Before showing us the way to Ambedkar Nagar, another locality that witnessed death and destruction, which is visible two weeks later, Jadhav shares an anecdote about how Pimpripada came into being.
“Most of the Vadars here are expert masons and originally hail from Barshi taluka in Solapur district. Our fathers and their fathers came here as contract labourers to construct this wall,” he says pointing towards the breached wall, which was erected sometime between the 1970s and 1980s.
“After constructing this wall our people stayed back; brought their families to be with them,” he says.
As the real estate sector mushroomed in the island city, and as employment opportunities increased, more people from Barshi migrated here to work as masons and the neighbourhood sheltered all of them.
“But it is not the same wall that our fathers built,” he says again pointing towards the ill-fated structure.
“That wall was declared old and unstable and demolished. In its place this new wall was constructed,” he says, again pointing towards it unwittingly.
“And it wreaked tragedy upon us in just 18 months,” he says.
The way towards Ambedkar Nagar from Pimpripada winds itself through narrow alleys dotted with makeshift FMCG shops, cattle and their scat, pebbled stairways, garbage dumps and mud-filled poodles.
There is every sign of life, but absence of human beings as you plod towards Ambedkar Nagar.
IMAGE: The entire stretch from Pimpripada to Ambedkar Nagar bears witness to the tragedy that struck on July 1-2.
“Take right from a crossroad that has a blue flag raised atop a small, stony monument,” Jadhav instructs us.
As you take this right turn and move towards Ambedkar Nagar, with the wall that has created such devastation keeping company, you are hit by the magnitude of what you see.
Swathes of homes, down a sloping landscape, flattened by concrete and water the other night become visible.
Also visible are people inspecting their homes, trying to salvage and recover whatever they could find of value.
And a tonsured father, with a bunch of relatives, performing the lats rites of his dead son, on the ground that once sheltered a family.
IMAGE: Ramakant Goud, who lost his 22-year-old son Sarwan in the disaster, performs the rituals for the deceased.
Visible also is an undamaged pucca home, few feet away from where the ritual is taking place, of Anant Salvi, that was unscathed as he had rebuilt it just two months ago.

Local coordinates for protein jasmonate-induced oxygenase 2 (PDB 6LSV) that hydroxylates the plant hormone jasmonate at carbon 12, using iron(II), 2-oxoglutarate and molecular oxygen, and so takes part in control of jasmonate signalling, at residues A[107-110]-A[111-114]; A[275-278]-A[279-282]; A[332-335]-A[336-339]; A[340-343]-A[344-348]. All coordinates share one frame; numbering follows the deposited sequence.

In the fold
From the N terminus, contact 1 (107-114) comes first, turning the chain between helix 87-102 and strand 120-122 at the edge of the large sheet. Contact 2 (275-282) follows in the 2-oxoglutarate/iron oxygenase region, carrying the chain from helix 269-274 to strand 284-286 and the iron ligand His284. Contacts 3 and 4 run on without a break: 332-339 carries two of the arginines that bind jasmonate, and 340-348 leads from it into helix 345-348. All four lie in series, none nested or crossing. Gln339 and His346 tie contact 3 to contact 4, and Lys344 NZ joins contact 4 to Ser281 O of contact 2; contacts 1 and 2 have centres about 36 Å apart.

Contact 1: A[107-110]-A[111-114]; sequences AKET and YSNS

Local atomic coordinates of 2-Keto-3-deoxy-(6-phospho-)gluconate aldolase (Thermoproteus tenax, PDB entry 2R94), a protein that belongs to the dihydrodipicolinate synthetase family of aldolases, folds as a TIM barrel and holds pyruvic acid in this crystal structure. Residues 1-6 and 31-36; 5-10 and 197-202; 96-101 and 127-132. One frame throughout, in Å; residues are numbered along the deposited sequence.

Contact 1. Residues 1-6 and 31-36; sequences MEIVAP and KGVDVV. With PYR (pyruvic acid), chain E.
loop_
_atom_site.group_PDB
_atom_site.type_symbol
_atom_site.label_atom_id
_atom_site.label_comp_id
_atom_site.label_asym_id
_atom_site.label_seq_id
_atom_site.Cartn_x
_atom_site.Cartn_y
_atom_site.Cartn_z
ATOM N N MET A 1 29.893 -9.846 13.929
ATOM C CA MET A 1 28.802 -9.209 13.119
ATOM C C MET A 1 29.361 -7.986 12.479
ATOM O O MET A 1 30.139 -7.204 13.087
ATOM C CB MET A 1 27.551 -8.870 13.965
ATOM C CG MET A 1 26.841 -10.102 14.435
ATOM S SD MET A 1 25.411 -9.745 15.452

“The water went like a torrent from both the sides. Almost, 10 houses were washed away that night that came in its way. God’s mercy saved us,” Salvi says.
WATCH: Anant Salvi speaks about the tragedy
Anil Narayan Chavan, 45, and his family weren’t so lucky. Built on a downhill slope, overlooking tall skyscrapers, his home, and his three-and-half-year-old daughter Lavanya were swept away by the deluge.
Though Chavan got a cheque of Rs 4 lakh as compensation, he is not happy with the way the state government has handled the tragedy.
WATCH: Anil Chavan on the mishap and government’s apathy
“The chief minister promised to resettle us, but after that day nothing much has moved on the ground,” Chavan says about the apathy of the government machinery.
Chavan says people are opposed to their resettlement in Mahul — an eastern suburb infamous as ‘the gas chamber’ because of the polluting factories in the area — and demands resettlement in one of the many slum rehabilitation projects in Malad.
“The chief minister assured us about our resettlement in SRA (Slum Rehabilitation Authority) projects in Malad, but the BMC (Brihanmumbai Municipal Corporation) denies that SRA homes are available in Malad. According to one list there are 200 SRA rooms available in Malad,” he says.
Ask him if he has anything to say to the Maharashtra chief minister and pat comes the reply: “Aamcha faisla lavkar kara (take a quick decision about our resettlement).”
Munni Ramakant Goud, who lost her 22-year-old son Sarwan Ramakant Goud, describes how close they were to where their son was buried under the debris.
“We did not know what happened, but my husband, my granddaughter and I lay under the furniture here and my son lay buried there next to us,” she says, pointing at two different positions inside her home, or what was left of it.
WATCH: Munni Goud gives details about the fateful night
The tonsured man mentioned earlier, performing the rituals, is her husband Ramakant.
Like Chavan, her request to the state government is “hum ko kuch nahi chahiye, rehne ka ek chat chahiye (we are not asking for much; just give us a place to live).”
Amisha Dhenu Jena’s story offers some glimmer of joy, if one can call that, amid the gloom that has descended over Pimpripada and Ambedkar Nagar that gives shelter to some 2,000-odd families.
WATCH: Amisha Jena narrates how she survived
Amisha and her father Dhenu, who has been paralysed on one side since last six years, too were swept away by the sheer force of the deluge that came hurtling down the hill.
A henna shrub that lay in the path turned out to be their saviour. Amisha’s mother stays in Odisha.
“My father and I clung desperately on to that mehendi shrub till the water flow receded. I got out of the waters in about an hour-and-a-half, but my father who is paralysed had to wait till help came his way,” says Amisha, pointing towards the plant lying entangled and uprooted amid the debris of another devastated home.